“The soul of the child,” as the Church tells us today by the golden month of St. John Chrysostom, “is free from all passions. He bears no ill will towards them that have done him harm, but goes to them as friends just as if they had done nothing. And though he be often beaten by his mother, yet he always seeks her and loves her more than any one else. If you show him a queen in her royal crown, he prefers his mother clad in rags, and would rather see her unadorned than the queen in magnificent attire; for he does not appreciate according to riches or poverty, but by love. He seeks not for more than is necessary, and as soon as he has had sufficient milk he quits the breast. He is not oppressed with the same sorrows as we, nor troubled with care for money and the like; neither is he rejoiced by our transitory pleasures, nor affected by corporal beauty. Therefore our Lord said, ‘Of such is the kingdom of heaven,’ wishing us to do of our own free will what children do by nature (Chrys. in Matt. Hom. lxii. al. lxiii).”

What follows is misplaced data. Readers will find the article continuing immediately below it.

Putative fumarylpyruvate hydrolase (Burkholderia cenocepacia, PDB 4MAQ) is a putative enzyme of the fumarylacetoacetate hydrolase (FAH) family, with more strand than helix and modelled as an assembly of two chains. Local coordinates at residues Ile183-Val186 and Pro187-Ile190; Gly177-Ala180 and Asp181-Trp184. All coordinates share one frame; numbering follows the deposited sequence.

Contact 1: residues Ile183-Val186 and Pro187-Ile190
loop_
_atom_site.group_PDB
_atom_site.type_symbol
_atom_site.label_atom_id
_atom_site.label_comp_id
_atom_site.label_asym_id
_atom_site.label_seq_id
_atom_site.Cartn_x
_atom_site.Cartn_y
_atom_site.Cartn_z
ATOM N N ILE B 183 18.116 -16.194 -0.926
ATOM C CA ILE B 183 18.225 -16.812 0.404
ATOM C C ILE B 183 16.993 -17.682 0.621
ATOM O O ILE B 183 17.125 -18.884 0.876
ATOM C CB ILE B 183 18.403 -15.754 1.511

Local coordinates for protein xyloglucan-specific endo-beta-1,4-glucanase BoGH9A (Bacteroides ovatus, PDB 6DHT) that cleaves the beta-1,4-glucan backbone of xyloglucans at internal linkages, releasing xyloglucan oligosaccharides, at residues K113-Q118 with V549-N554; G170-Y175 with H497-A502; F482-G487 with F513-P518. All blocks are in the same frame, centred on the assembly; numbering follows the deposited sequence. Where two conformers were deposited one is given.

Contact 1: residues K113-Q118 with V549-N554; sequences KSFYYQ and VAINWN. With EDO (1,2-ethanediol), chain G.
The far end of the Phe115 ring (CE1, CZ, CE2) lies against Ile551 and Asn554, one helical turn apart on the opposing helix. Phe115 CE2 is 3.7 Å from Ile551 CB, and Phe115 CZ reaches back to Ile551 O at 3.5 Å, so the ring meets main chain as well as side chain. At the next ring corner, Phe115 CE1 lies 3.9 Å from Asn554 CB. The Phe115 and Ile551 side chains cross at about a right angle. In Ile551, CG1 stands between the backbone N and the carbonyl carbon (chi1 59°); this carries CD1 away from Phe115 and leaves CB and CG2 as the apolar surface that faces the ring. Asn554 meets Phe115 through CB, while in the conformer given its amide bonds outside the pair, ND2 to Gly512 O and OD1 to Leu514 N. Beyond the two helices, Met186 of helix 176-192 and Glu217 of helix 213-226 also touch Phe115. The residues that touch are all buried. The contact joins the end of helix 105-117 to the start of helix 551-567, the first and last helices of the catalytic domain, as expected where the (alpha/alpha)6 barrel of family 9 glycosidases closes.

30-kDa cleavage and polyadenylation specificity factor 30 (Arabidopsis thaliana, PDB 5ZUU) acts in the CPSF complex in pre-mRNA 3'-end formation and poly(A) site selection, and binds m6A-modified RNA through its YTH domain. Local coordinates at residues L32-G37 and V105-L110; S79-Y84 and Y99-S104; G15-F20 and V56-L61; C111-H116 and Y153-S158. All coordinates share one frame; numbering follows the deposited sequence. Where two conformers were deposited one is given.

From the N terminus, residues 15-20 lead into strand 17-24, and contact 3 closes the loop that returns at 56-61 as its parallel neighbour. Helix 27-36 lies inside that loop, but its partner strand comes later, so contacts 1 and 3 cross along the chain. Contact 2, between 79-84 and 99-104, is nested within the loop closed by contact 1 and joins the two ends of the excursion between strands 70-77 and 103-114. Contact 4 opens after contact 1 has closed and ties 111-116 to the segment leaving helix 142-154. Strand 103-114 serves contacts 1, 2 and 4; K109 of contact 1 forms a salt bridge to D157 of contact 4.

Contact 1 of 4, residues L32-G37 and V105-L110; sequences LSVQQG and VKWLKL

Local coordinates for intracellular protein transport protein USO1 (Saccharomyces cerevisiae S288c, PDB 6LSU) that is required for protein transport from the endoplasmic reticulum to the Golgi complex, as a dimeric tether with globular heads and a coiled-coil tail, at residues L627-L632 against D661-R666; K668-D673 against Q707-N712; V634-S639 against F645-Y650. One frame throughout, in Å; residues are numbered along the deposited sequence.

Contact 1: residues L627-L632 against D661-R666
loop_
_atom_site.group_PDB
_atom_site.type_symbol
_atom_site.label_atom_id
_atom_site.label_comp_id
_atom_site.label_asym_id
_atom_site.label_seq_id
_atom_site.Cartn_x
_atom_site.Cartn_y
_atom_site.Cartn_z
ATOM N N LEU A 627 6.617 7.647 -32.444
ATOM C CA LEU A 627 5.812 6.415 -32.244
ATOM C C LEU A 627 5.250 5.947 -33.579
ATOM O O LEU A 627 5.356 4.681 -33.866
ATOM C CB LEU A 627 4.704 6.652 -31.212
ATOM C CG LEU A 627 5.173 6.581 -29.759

Their Guardian Angels, as our Lord himself said, gazing into those pure souls, are not distracted from the contemplation of their heavenly Father: for he rests in them as on the wings of Cherubim, since baptism has made them his children. Happy was our Saint to have been chosen by God to share the loving cares of the Angels here below, before partaking of their bliss in heaven. The following detailed account is given by Holy Church: